Wild plant or food plant?

July 30, 2002

Distinctly sculptured opaline phytoliths in soil and plant remains tell archaeologists which plants were present thousands of years ago. However, the production and purpose of these tiny glassy structures common in plant tissues is poorly understood. Dolores Piperno at the Smithsonian Tropical Research Institute (STRI) in Panama and colleagues predict that a single genetic locus controls both lignin and phytolith production in squash (Cucurbita spp.), making phytoliths even better evidence of plant domestication events.

Sometime after the last ice age, inhabitants of the western hemisphere began to select and cultivate food plants. Plant remains at archaeological sites may not be well preserved, but features often contain phytoliths, tiny silica dioxide deposits from plant tissues. These destinctive microfossils have been used increasingly over the last decade in studies of plant domestication, because they clearly identify a number of different crop plants and their wild progenitors.

However, little is known about how plants make phytoliths, and why.

A 1997 study showed that a single gene in maize controls phytolith production, lignification and silification, all characteristics modified when modern maize diverged from its wild ancester, teosinte.

On the hunch that the same might be true for squash, Piperno and Irene Holst from STRI with Linda Wessel-Beaver from the Univeristy of Puerto Rica and Thomas Andres of the Cucurbit Society set about to characterize the rinds of 148 fruits from wild and cultivated species of the squash genus, Cucurbita. They also crossed the plants and characterized the rinds of their offspring.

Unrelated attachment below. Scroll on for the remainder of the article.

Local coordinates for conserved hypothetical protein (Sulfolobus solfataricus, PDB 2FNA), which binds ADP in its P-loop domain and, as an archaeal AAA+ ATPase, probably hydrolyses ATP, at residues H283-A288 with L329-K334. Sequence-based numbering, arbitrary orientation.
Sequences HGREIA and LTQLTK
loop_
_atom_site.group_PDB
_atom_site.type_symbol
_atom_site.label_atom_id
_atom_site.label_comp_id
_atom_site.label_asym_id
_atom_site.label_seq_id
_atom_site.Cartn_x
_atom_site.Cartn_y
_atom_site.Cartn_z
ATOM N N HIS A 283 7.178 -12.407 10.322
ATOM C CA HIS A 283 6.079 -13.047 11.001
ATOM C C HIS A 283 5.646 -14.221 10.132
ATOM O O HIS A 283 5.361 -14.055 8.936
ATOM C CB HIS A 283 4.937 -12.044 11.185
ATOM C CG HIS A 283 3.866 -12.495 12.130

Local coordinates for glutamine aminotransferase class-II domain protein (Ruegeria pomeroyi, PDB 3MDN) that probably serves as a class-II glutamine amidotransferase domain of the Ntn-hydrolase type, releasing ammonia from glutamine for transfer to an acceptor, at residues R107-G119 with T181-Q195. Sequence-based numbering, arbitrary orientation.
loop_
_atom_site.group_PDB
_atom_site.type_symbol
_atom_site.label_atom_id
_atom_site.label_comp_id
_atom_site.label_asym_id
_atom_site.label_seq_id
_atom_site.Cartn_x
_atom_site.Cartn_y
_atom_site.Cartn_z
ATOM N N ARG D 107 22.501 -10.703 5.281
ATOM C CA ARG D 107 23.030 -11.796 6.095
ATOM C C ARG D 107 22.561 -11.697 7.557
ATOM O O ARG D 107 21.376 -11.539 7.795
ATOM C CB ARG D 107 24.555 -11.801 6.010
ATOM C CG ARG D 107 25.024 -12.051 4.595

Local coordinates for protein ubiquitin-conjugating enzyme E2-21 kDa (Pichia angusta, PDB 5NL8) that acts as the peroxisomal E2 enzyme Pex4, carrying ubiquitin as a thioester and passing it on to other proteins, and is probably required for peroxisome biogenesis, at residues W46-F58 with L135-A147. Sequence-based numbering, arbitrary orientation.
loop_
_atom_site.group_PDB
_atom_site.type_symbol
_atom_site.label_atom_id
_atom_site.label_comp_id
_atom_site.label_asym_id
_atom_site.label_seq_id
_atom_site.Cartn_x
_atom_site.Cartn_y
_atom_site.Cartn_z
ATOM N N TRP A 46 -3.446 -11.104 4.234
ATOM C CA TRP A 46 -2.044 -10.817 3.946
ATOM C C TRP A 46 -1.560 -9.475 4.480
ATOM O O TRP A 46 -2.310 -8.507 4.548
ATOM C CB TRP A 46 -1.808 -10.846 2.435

Thin sections of the soft rinds of domesticated species lacked lignification and big, scalloped phytoliths. All of the species with hard rinds (both wild and domesticated) were lignified and contained phytoliths.

One to one correnspondence between lignification and the presence of phytoliths plus identical segregation patterns for lignin and phytoliths in the fruits of first and second generations of hybridized specimens led the authors to present results in the Proceedings of the National Academy of Sciences postulating a single locus called "hard rind" (Hr) coding for this suite of plant defensive characters in Cucurbita.

They demonstrated that the distinctive shapes and surface sculptoring of the phytoliths are determined by the different types of cell configurations in Cucurbita rinds, as the phytoliths are formed in places in the rinds that are taxonomically useful for identification when rind specimens are analyzed by archaeobotanists.

Identification of a single suite of plant defensive characteristics determined by a single genetic locus will help archaeologists to determine whether plants in ancient samples were domesticated or wild varieties.
-end-


Smithsonian Tropical Research Institute

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